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COVID transmission study finds ‘no significant difference’ between 3 and 6 feet distance in schools

It’s long been gospel among lockdown politicians, celebrity public health figures and their disciples that six feet of physical distance is necessary to mitigate COVID-19 transmission.

This is one of the most stated reasons why school districts across the country – generally those with strong teachers unions – have kept schools closed, doing the most harm to marginalized students. There’s rarely enough room in classrooms to keep everyone six feet apart.

The World Health Organization, by contrast, recommends just one meter (3.3 feet). A new study in Clinical Infectious Diseases, by researchers at Boston University, Brown, Harvard and the University of Utah, goes even lower in physical distance between students.

Studying school districts in Massachusetts that either had three- or six-feet distancing requirements, they found “no significant difference” in COVID-19 case rates for either students or staff depending on physical distance.

This was quite a large study pool (IRR means incidence rate ratio), the abstract notes:

Among 251 eligible school districts, 537,336 students and 99,390 staff attended in-person instruction during the 16-week study period, representing 6,400,175 student learning weeks and 1,342,574 staff learning weeks. Student case rates were similar in the 242 districts with ≥3 feet versus ≥6 feet of physical distancing between students (IRR, 0.891, 95% CI, 0.594-1.335); results were similar after adjusting for community incidence (adjusted IRR, 0.904, 95% CI, 0.616-1.325). Cases among school staff in districts with ≥3 feet versus ≥6 feet of physical distancing were also similar (IRR, 1.015, 95% CI, 0.754-1.365).

The role if any of masks in mitigating the spread of the novel coronavirus is not clear because of Massachusetts law and school practice.

The state mandates masking for all staff and students in 2nd grade and higher, and 7 in 10 districts chose to force masks on even children in earlier grades, while just over 1 in 4 “strongly encouraged” masks on all children. (Three districts mandated masks starting at 1st grade, and seven “did not have details in their masking policy to comment on grade requirements.”)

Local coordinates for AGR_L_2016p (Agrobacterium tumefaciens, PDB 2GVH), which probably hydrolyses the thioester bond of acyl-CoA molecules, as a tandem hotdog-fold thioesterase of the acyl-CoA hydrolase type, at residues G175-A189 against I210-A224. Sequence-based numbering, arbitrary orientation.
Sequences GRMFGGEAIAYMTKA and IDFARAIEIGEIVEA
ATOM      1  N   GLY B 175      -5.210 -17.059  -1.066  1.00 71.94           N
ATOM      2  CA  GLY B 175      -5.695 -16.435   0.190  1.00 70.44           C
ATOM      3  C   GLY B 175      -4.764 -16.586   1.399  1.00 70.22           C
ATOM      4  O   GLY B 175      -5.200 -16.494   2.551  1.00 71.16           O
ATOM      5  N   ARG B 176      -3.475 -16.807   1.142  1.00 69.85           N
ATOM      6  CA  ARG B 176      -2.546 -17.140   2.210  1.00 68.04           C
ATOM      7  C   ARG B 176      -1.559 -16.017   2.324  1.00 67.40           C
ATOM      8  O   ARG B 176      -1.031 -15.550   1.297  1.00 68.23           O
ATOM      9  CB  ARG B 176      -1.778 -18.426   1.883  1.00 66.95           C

In other words, there was no true control population to measure the effect of universal masking. Children are widely known to be poor transmission vehicles for COVID-19, and it’s unclear if younger children can transmit at all.

While the study’s conclusion states that the three-foot distance “can be adopted in school settings with masking mandates without negatively impacting student or staff safety,” the body of the study offers no evidence that masks are playing a role.

In a discussion of international variation on school reopening mandates, it notes that schools in England had much more amorphous requirements during their “summer half term.” Children were simply “advised to maintain distance ‘as able'” and “universal masking was not required”:

Reported infections and outbreaks with a limited distancing policy were low, with 113 cases of infection and 55 outbreaks, among a large population (median daily student school attendance of 929,000).

The study says previous American research “clearly highlights the importance of masking as a mitigation measure,” while also finding that “mask compliance in school settings is high” – again, showing there’s no true control group to measure the effect of masking.

One of the cited studies in defense of masking, a CDC “scientific brief” from August, was dissected in detail in the COVID-19 analysis publication Rational Ground

Author Megan Mansell, a former school district official with a background in personal protective equipment for “hazardous environs,” made several criticisms of the “sloppy” research. One was the CDC’s failure to admit that “COVID is an airborne contagion” whose viral size is smaller than filtration abilities in commercially available masks.

Read the full study and abstract.

IMAGE: CDC/Unsplash

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